by Steven Ertelt
August 24, 2006
Washington, DC (LifeNews.com) — A Chinese activist who brought international attention to a brutal campaign of forced abortions and sterilizations against thousands of women has been jailed on trumped up charges. Chen Guangcheng was sentenced to four years and three months in prison for participating in protests against the Linyi government putting his supporters under house arrest.
Officials in the eastern Chinese city of 10 million claimed Chen was guilty of "damaging property and organizing a mob to disturb traffic" during the protests.
Chen was put on trial last week in what observers called a bizarre display of injustice. His attorneys were arrested and prevented from attending the trial and Chen was appointed two state lawyers who knew nothing of his case.
Chen’s wife Yuan told Reuters she figured Chen would be sent to prison but was surprised at the length of his sentenced.
"I thought they were going to sentence him even though he’s innocent, but I never expected such a heavy sentence," said.
Li Fangping, one of Chen’s attorneys prevented from attending the trial told the Associated Press he was outraged by the prison sentence.
"The whole justice system has acted totally illegally in Chen Guangcheng’s case," he said.
Chen brought the forced abortion family planning campaign to the attention of American media outlets and said as many as 10,000 women in the province were forced to have abortions or sterilized against their will. Chinese media frequently censor news coming from the Asian nation.
Anyone who attempted to flee the brutality was apprehended, beaten, and held hostage in city prisons until their relatives came forward and paid large fines for their release.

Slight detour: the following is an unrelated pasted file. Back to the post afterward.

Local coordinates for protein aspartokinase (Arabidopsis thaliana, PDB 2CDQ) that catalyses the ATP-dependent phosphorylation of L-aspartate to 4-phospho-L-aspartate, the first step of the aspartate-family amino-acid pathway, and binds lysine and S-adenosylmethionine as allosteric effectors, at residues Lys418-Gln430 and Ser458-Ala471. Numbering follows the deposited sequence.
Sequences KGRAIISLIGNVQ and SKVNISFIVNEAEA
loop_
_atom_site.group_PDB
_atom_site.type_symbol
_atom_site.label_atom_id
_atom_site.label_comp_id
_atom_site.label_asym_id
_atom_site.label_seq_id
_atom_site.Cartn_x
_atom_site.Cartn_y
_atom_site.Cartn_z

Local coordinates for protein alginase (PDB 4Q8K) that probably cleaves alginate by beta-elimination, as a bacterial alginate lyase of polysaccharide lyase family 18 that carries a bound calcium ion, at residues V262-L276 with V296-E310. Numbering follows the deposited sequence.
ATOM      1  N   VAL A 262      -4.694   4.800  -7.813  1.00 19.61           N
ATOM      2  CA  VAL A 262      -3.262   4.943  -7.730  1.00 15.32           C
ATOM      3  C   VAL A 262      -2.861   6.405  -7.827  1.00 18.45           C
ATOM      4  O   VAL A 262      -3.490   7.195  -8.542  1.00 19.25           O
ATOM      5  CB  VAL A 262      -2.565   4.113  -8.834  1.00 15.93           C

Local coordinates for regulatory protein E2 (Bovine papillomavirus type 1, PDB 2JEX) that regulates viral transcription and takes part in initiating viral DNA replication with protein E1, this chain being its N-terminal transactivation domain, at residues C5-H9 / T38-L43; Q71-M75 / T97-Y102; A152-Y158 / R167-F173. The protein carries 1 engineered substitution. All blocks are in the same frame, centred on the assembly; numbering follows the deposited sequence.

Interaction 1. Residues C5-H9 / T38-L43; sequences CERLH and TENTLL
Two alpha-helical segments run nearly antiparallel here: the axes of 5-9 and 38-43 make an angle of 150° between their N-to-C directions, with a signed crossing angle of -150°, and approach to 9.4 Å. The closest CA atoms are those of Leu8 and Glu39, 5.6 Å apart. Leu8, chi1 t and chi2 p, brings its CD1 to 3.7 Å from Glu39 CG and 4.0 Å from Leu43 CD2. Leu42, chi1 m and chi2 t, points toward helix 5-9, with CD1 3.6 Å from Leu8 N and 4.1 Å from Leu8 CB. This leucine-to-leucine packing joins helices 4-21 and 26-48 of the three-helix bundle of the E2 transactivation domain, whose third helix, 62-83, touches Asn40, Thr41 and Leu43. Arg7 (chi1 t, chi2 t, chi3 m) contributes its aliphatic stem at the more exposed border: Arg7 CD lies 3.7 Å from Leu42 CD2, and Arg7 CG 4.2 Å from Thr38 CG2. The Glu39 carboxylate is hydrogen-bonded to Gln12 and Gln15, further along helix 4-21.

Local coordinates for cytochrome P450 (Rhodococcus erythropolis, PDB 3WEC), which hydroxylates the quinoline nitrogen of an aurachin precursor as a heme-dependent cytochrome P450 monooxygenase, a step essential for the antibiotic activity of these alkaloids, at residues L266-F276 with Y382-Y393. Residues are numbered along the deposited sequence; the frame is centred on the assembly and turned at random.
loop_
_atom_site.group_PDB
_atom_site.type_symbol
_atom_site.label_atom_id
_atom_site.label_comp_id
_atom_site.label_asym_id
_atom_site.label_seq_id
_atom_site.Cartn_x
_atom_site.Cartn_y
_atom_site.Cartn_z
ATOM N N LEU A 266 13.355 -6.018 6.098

Chen was later arrested on trumped up charges related to a protest of the house arrests of his family and others. Last year he was organizing a class action lawsuit against the Linyi government when he started coming under persecution.
Local officials were prepared to hold a trial last month, but delayed it for unknown reasons.
Chen’s attorneys say the Chinese government is turning a blind eye because it often allows local governments great leeway in putting down political unrest. They also say leading Chinese officials have been lied to about Chen’s situation.
Linyi officials have persuaded some top Chinese leaders that Chen’s efforts are supported by overseas groups and they successfully lobbied the Foreign Ministry and the powerful Propaganda Department to ban any discussion of Chen’s case in the state media or on the Internet.
Chen and his wife and 70 year-old mother were under house arrest beginning in September last year. The officials cut his telephone lines and used specialized equipment to prevent him from using his cell phone.
Diplomats representing the Bush administration have pressed for Chen’s release on three separate occasions.
ACTION: Contact China’s embassy in the United States and encourage officials there to help Chen Guangcheng. You can find contact information at